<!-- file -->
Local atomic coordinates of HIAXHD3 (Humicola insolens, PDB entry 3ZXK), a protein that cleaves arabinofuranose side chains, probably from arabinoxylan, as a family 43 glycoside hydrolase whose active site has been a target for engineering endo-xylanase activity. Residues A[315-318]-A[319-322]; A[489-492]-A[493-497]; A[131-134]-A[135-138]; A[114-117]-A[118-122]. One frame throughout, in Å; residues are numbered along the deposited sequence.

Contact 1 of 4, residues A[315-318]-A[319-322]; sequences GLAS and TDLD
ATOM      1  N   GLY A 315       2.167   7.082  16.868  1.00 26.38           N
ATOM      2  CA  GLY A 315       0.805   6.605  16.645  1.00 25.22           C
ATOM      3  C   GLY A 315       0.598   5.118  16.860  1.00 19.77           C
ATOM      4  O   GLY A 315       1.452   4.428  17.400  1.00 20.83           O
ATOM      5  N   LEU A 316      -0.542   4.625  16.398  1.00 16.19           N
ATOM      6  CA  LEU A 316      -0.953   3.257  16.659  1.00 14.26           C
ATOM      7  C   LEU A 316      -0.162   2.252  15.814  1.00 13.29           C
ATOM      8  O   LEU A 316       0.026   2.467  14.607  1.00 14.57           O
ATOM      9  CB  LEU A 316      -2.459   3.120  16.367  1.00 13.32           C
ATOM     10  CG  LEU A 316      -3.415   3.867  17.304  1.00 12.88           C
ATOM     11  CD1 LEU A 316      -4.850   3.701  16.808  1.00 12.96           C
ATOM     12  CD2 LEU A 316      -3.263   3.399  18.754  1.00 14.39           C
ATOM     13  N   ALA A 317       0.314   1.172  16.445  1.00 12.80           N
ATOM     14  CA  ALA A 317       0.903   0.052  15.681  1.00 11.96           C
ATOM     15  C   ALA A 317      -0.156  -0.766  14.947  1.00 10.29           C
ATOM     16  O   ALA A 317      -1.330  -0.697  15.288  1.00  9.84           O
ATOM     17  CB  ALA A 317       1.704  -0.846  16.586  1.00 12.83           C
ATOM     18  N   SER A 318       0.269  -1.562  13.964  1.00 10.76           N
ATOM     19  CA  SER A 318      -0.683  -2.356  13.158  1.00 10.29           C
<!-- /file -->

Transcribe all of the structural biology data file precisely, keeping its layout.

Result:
Local atomic coordinates of HIAXHD3 (Humicola insolens, PDB entry 3ZXK), a protein that cleaves arabinofuranose side chains, probably from arabinoxylan, as a family 43 glycoside hydrolase whose active site has been a target for engineering endo-xylanase activity. Residues A[315-318]-A[319-322]; A[489-492]-A[493-497]; A[131-134]-A[135-138]; A[114-117]-A[118-122]. One frame throughout, in Å; residues are numbered along the deposited sequence.

Contact 1 of 4, residues A[315-318]-A[319-322]; sequences GLAS and TDLD
ATOM      1  N   GLY A 315       2.167   7.082  16.868  1.00 26.38           N
ATOM      2  CA  GLY A 315       0.805   6.605  16.645  1.00 25.22           C
ATOM      3  C   GLY A 315       0.598   5.118  16.860  1.00 19.77           C
ATOM      4  O   GLY A 315       1.452   4.428  17.400  1.00 20.83           O
ATOM      5  N   LEU A 316      -0.542   4.625  16.398  1.00 16.19           N
ATOM      6  CA  LEU A 316      -0.953   3.257  16.659  1.00 14.26           C
ATOM      7  C   LEU A 316      -0.162   2.252  15.814  1.00 13.29           C
ATOM      8  O   LEU A 316       0.026   2.467  14.607  1.00 14.57           O
ATOM      9  CB  LEU A 316      -2.459   3.120  16.367  1.00 13.32           C
ATOM     10  CG  LEU A 316      -3.415   3.867  17.304  1.00 12.88           C
ATOM     11  CD1 LEU A 316      -4.850   3.701  16.808  1.00 12.96           C
ATOM     12  CD2 LEU A 316      -3.263   3.399  18.754  1.00 14.39           C
ATOM     13  N   ALA A 317       0.314   1.172  16.445  1.00 12.80           N
ATOM     14  CA  ALA A 317       0.903   0.052  15.681  1.00 11.96           C
ATOM     15  C   ALA A 317      -0.156  -0.766  14.947  1.00 10.29           C
ATOM     16  O   ALA A 317      -1.330  -0.697  15.288  1.00  9.84           O
ATOM     17  CB  ALA A 317       1.704  -0.846  16.586  1.00 12.83           C
ATOM     18  N   SER A 318       0.269  -1.562  13.964  1.00 10.76           N
ATOM     19  CA  SER A 318      -0.683  -2.356  13.158  1.00 10.29           C